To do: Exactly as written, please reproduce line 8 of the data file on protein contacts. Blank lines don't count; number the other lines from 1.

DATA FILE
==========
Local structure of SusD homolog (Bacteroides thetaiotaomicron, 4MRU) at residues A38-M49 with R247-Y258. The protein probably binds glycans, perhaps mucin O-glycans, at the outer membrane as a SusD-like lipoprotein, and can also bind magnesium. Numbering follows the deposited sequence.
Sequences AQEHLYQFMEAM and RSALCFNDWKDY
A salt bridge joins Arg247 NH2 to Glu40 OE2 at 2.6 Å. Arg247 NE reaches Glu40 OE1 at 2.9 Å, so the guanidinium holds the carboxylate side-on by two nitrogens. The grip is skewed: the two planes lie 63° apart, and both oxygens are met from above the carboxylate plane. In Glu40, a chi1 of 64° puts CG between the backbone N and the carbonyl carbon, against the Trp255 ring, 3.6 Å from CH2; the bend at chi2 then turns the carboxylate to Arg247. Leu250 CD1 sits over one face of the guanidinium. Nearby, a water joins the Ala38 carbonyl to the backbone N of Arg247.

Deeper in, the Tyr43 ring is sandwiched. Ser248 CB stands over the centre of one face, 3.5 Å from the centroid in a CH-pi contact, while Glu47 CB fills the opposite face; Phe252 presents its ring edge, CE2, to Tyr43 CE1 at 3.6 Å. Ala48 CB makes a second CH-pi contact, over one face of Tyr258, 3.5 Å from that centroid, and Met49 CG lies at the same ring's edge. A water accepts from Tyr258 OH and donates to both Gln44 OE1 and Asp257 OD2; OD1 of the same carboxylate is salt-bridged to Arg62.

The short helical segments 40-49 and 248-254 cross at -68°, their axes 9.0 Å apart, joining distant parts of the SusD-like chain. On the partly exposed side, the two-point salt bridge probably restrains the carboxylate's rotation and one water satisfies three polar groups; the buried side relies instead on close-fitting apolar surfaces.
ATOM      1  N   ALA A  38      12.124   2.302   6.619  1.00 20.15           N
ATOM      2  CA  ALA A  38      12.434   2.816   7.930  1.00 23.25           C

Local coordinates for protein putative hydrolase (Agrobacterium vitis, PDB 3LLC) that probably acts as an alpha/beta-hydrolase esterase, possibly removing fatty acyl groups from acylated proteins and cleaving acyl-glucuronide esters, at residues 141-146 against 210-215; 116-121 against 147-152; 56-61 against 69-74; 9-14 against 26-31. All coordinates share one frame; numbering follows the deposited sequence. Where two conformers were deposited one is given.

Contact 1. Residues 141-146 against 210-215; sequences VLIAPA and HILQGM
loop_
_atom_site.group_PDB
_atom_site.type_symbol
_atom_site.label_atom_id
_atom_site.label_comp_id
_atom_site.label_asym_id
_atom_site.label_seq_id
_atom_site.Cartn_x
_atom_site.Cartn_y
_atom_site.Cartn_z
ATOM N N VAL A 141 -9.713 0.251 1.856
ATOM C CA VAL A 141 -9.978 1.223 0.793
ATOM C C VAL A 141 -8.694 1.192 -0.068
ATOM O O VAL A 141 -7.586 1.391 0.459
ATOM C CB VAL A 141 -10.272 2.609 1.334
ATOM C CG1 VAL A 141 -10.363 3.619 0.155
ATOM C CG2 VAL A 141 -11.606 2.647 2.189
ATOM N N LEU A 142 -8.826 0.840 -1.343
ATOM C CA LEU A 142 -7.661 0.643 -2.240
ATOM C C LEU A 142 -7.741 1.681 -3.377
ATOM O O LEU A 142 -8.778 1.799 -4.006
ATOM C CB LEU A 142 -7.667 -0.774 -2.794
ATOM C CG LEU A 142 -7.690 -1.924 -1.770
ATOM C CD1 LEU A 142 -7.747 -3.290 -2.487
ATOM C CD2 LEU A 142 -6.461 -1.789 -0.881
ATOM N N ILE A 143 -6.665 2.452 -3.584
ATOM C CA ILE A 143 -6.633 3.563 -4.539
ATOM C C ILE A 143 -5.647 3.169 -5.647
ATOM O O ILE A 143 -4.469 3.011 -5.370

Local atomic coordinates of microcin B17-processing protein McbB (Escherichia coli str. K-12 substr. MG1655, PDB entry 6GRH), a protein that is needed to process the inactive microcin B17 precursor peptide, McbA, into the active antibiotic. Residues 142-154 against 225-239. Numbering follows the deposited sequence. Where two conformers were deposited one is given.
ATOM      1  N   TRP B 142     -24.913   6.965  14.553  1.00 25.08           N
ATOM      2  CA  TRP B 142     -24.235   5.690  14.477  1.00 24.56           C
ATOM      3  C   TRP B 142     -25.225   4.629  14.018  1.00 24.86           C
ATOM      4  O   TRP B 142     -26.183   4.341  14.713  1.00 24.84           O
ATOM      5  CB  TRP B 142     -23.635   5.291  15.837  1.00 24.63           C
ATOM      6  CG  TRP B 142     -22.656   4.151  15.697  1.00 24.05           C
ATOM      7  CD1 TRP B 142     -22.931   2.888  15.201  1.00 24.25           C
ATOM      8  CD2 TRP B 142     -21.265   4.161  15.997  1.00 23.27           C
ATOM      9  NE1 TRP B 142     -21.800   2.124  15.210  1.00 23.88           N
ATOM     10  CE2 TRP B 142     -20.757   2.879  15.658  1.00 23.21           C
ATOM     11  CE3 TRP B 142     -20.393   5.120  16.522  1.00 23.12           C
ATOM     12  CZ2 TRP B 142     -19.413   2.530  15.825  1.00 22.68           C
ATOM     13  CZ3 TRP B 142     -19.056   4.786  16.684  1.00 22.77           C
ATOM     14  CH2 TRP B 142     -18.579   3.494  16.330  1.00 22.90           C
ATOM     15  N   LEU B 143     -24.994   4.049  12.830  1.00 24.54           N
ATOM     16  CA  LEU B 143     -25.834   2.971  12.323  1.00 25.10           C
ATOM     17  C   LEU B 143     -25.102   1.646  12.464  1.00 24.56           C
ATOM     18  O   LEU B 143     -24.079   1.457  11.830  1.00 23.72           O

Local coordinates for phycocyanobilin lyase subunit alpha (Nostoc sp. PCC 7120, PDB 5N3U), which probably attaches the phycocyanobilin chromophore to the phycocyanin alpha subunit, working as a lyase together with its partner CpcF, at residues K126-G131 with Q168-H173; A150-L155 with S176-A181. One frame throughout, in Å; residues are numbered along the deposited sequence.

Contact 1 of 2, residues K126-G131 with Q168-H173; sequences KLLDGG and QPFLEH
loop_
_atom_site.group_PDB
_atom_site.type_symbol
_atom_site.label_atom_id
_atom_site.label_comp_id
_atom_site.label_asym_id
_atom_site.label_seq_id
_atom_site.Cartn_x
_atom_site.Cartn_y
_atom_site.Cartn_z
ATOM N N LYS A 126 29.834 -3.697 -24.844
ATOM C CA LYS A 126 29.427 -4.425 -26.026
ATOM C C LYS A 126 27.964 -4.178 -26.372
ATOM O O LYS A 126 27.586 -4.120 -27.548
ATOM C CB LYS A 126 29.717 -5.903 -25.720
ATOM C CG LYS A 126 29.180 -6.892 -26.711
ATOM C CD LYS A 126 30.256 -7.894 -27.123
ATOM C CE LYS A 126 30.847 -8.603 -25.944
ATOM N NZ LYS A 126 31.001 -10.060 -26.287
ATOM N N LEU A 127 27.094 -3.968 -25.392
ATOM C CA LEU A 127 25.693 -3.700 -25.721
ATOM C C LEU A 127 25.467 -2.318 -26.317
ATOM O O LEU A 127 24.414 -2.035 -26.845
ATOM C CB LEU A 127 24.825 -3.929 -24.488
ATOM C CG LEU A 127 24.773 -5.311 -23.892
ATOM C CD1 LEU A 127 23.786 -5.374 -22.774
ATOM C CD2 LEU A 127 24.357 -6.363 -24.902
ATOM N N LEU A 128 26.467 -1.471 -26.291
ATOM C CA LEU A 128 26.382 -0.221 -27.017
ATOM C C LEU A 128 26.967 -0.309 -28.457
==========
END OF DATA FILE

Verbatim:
Local coordinates for protein putative hydrolase (Agrobacterium vitis, PDB 3LLC) that probably acts as an alpha/beta-hydrolase esterase, possibly removing fatty acyl groups from acylated proteins and cleaving acyl-glucuronide esters, at residues 141-146 against 210-215; 116-121 against 147-152; 56-61 against 69-74; 9-14 against 26-31. All coordinates share one frame; numbering follows the deposited sequence. Where two conformers were deposited one is given.